Spinal cord injury (SCI) causes devastating neurological deficits and long-term disability due to axon regeneration failure. Despite recent progress, successful strategies to promote repair and functional recovery after SCI remain elusive. This may be because multiple intrinsic neuronal and extrinsic non-neuronal mechanisms must be targeted simultaneously to promote successful axon regeneration. For example, severed axons need to be stimulated to regrow long distances through a hostile lesion environment and even then, optimal functional recovery is unlikely unless regenerated axons are remyelinated. Thus, an ideal treatment would be delivered as a post-injury medication and would affect each phase of repair. Using whole transcriptome sequencing and bioinformatic analysis followed by gain- and loss-of-function experiments, we recently discovered that Cacna2d2, the gene encoding the Alpha2delta2 subunit of voltage-gated calcium channels, functions as a developmental switch that limits axon growth and regeneration in adult sensory neurons. Alpha2delta2 pharmacological blockade through systemic administration of Gabapentinoids (e.g., drugs used clinically to treat various neurological disorders) promotes axon regeneration after SCI in adult mice. Our preliminary data suggest that giving Gabapentinoids early after SCI promotes functional recovery. However, the mechanisms of recovery are not known and it is therefore critical to investigate the cellular and molecular mechanisms underpinning neurological recovery in SCI mice receiving Gabapentinoids. While neurons are thought to be the site of action for Gabapentinoids, our preliminary data indicate that extrinsic non- neuronal mechanisms are also affected by Gabapentinoids. Accordingly, experiments in Aim 1 will use mouse genetics, tissue clearing methods, three-dimensional imaging of the unsectioned spinal cord and chronic in vivo multiphoton microscopy to identify structural and functional changes in astrocyte scar formation caused by Gabapentinoids. The primary goal is to determine what changes in astrocyte reactivity permit axon regeneration into and beyond the lesion site in animals receiving Gabapentinoids.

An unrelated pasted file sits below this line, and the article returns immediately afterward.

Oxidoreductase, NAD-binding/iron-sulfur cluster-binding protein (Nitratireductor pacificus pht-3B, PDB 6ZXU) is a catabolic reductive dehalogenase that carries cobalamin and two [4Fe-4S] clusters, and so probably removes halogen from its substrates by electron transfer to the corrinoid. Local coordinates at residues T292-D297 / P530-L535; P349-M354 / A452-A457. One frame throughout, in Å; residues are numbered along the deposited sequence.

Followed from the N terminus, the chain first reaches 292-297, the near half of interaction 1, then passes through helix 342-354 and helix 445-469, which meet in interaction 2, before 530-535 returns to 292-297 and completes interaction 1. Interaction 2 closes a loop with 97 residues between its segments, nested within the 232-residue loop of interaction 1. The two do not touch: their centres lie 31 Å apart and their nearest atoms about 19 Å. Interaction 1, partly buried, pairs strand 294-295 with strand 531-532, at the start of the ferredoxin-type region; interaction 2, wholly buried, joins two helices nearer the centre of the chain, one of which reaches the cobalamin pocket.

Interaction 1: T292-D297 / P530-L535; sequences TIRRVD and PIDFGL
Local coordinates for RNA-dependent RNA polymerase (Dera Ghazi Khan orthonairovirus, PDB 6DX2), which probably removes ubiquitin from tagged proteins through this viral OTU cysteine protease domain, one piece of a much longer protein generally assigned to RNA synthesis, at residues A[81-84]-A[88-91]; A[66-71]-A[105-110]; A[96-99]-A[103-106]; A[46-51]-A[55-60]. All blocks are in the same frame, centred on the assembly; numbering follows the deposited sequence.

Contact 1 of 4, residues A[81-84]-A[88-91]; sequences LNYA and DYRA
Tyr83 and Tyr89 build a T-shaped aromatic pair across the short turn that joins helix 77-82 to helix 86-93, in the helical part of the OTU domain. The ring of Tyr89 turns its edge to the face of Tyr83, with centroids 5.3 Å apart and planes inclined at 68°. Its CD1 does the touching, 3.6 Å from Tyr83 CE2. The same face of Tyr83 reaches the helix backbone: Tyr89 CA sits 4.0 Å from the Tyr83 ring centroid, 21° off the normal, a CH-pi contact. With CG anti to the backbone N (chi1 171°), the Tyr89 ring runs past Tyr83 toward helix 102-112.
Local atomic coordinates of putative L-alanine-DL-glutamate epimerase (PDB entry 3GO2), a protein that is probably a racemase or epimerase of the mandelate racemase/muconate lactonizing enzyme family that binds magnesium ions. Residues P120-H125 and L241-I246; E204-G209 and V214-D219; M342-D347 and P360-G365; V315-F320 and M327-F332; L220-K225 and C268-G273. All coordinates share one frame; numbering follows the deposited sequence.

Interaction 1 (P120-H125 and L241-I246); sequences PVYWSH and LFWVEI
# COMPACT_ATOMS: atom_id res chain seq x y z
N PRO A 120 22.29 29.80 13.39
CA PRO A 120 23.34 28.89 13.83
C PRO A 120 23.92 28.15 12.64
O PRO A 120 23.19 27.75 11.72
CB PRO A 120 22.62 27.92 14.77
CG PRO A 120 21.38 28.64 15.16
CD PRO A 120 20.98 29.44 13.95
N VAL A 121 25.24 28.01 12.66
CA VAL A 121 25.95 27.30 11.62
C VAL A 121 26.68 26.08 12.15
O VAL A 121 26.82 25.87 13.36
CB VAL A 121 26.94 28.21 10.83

Aim 2 will explore the mechanisms by which Gabapentinoids release the tips of severed axons, also called dystrophic endballs, from entrapment at the lesion site, thereby creating favorable conditions for successful axon regeneration. SCI is also known to cause progressive demyelination in both experimental murine models and humans, leading to the axonal dysfunction and degeneration that contributes to loss of function. Using a combination of electron microscopy, immunohistochemical, electrophysiological and imaging techniques, Aim 3 will test whether Gabapentinoids promote myelin repair after SCI. Given that our treatment strategy can be readily translated across different species, implementation of Gabapentinoids-based strategies is well positioned to leverage significant improvement of neurological outcome following SCI.
Despite recent progress, successful strategies to promote repair and functional recovery after spinal cord injury (SCI) remain elusive. This may be because multiple intrinsic neuronal and extrinsic non-neuronal mechanisms must be targeted simultaneously to promote successful axon regeneration. This study proposes and aims to test the hypothesis that systemic administration of Gabapentinoids (e.g., drugs used clinically to treat various neurological disorders) promotes neurological recovery and SCI repair via modulation of intrinsic neuronal and extrinsic non-neuronal mechanisms.